How to Cut Back Hosta Plants


Hosta grows well in shade and produces purple or white summer flowers with variegated leaves that provide visual interest. Some types have blueish-green foliage, while others have white, dark green or yellow patches. This plant thrives once established and needs little care. While gardeners should cut back hosta in the fall as part of a fall cleanup, it isn't absolutely necessary. The American Hosta Society recommends fall cutting as part of a garden pest prevention program.

Step 1

Remove the flower stalks, which sap engery from the plant, when they die, even if yours isn't a reblooming variety, recommends the American Hosta Society.

Step 2

Trim off dead, bruised or damaged leaves as soon as they are noticed. Prune off the leaves with a pair of garden shears. Treat your hosta plants for disease or pests if they show excessive leaf damage, which could be a sign of slugs, snails, rabbits or disease.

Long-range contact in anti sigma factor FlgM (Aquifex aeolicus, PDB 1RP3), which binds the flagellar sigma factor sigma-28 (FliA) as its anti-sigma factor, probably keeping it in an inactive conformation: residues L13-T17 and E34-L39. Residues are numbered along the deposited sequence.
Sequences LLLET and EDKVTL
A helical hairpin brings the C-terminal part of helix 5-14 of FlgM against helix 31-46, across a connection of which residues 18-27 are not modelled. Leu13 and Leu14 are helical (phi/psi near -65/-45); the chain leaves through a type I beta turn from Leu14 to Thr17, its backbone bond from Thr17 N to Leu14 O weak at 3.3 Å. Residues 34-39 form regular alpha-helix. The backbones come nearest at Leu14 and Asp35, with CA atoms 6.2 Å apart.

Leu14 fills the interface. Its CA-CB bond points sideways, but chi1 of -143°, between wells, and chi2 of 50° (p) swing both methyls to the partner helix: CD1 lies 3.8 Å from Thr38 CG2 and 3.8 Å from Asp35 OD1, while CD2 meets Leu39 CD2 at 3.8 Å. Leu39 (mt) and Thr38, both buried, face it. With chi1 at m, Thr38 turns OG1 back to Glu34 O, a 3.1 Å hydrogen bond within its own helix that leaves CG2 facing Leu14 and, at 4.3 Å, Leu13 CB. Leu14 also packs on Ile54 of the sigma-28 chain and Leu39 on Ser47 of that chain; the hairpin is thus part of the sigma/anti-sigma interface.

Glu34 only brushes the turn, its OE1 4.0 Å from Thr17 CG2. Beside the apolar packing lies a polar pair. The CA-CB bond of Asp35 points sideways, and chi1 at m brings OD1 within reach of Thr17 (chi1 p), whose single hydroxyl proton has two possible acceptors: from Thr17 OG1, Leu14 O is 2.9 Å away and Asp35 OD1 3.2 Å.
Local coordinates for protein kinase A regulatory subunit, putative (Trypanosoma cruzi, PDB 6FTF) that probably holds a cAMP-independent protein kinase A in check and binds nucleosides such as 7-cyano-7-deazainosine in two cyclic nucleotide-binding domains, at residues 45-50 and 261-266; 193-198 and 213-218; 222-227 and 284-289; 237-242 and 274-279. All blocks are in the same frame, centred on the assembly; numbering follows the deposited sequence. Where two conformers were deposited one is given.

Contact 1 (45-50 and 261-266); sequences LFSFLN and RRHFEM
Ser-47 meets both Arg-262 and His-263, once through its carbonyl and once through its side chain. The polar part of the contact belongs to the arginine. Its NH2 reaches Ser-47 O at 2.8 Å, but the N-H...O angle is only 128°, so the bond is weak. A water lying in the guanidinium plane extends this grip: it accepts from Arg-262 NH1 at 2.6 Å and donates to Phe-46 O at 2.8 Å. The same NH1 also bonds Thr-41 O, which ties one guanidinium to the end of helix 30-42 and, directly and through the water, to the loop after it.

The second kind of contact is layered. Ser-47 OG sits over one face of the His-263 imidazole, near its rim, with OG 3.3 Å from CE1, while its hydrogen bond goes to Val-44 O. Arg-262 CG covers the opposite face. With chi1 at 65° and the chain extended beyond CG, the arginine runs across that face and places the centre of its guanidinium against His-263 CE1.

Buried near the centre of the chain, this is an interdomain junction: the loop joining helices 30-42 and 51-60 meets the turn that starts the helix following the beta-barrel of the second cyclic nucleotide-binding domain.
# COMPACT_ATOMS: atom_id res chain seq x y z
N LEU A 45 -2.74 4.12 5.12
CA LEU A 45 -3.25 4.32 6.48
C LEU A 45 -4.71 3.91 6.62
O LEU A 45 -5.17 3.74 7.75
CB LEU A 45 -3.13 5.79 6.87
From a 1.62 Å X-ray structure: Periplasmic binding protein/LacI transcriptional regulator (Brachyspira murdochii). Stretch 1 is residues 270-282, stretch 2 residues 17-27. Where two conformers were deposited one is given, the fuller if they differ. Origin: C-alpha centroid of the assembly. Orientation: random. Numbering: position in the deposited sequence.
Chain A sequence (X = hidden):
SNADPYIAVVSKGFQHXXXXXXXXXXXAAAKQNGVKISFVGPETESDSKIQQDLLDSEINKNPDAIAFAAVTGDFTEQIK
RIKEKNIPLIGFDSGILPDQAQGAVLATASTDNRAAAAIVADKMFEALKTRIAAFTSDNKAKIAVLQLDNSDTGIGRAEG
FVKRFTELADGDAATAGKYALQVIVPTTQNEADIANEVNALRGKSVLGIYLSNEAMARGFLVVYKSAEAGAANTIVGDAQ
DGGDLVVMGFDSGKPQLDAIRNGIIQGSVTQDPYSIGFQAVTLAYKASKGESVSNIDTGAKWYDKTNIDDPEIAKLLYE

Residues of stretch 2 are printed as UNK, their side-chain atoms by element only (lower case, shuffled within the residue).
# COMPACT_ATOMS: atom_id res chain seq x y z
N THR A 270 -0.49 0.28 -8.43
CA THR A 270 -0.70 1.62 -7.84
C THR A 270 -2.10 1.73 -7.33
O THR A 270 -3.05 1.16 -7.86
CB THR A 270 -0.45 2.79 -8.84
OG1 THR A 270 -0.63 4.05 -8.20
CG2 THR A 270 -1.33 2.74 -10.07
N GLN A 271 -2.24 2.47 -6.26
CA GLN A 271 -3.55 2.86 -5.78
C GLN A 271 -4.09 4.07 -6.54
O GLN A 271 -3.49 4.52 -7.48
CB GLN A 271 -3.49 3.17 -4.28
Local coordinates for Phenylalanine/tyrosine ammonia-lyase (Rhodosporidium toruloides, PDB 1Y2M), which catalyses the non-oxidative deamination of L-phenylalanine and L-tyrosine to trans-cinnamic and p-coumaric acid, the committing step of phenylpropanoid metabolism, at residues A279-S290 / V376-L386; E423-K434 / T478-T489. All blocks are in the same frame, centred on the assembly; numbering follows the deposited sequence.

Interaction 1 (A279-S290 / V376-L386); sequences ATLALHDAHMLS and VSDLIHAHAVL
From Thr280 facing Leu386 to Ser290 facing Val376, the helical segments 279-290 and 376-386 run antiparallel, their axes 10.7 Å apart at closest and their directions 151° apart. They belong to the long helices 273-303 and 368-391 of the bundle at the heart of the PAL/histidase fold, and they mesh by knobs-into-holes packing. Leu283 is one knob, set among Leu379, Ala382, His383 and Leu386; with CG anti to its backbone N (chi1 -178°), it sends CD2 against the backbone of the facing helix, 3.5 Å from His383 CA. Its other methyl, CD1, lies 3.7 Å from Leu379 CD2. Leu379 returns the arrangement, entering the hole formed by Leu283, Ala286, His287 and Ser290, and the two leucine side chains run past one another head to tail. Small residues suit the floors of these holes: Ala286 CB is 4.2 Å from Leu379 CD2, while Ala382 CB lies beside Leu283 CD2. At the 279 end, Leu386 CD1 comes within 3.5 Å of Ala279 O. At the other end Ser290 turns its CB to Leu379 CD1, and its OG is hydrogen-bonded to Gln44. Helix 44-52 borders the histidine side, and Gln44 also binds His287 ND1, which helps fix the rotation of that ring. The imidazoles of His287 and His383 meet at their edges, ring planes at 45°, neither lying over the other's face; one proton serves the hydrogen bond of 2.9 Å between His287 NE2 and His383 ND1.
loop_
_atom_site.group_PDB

Step 3

Cut back the entire hosta plant if you want, leaving no more than 2 inches of stubble as a marker, to reduce the chance of slugs and other garden pests over-wintering in your hosta patch.

Step 4

Leave the hosta plant alone for the winter, if you don't mind looking at the browning foliage or don't have a problem with garden pests. The plant will send up new shoots in the spring whether or not you prune it back for the winter.

Things You'll Need

  • Garden shears


  • Larimer County Extension: Growing Hosta
  • Ohio State University: Growing Hosta
  • Americna Hosta Society: Seasonal Care of Hosta
Keywords: hosta plant, growing hosta, cut back hosta

About this Author

Based in Northern California, Elton Dunn is a freelance writer and nonprofit consultant with 14 years' experience. Dunn specializes in travel, food, business, gardening, education and the legal fields. His work has appeared in various print and online publications. Dunn holds a Master of Fine Arts in creative writing and a Bachelor of Arts in English.